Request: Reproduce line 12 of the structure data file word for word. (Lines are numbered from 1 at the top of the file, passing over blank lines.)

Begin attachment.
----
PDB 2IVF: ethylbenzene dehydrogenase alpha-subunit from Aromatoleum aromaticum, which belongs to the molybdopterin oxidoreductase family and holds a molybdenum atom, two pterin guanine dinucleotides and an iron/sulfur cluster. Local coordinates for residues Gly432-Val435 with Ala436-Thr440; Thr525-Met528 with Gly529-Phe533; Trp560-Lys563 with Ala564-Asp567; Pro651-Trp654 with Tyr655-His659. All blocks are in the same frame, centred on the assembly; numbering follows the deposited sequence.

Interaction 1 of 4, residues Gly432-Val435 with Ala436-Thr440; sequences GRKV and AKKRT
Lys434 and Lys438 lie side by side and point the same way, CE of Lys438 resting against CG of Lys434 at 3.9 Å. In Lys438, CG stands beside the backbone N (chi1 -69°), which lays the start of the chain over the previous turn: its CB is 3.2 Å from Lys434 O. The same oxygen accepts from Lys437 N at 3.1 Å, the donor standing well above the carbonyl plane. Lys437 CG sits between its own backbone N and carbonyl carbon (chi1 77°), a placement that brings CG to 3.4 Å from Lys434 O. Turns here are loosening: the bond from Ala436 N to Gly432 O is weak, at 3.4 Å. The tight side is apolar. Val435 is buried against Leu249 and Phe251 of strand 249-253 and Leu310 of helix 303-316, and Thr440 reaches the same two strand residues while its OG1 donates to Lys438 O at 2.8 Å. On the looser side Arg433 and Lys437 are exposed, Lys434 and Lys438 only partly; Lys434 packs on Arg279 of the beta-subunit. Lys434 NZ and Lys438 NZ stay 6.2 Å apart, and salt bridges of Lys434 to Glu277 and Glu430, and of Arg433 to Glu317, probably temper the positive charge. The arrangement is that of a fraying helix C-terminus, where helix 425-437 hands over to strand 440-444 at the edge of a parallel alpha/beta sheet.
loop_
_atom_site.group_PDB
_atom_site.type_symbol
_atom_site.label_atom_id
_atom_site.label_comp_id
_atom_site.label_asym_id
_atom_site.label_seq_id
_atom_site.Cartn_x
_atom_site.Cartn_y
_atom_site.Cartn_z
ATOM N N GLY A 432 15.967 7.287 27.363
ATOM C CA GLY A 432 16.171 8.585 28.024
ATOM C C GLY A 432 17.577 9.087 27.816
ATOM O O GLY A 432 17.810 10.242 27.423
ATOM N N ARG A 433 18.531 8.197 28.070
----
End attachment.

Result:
_atom_site.Cartn_y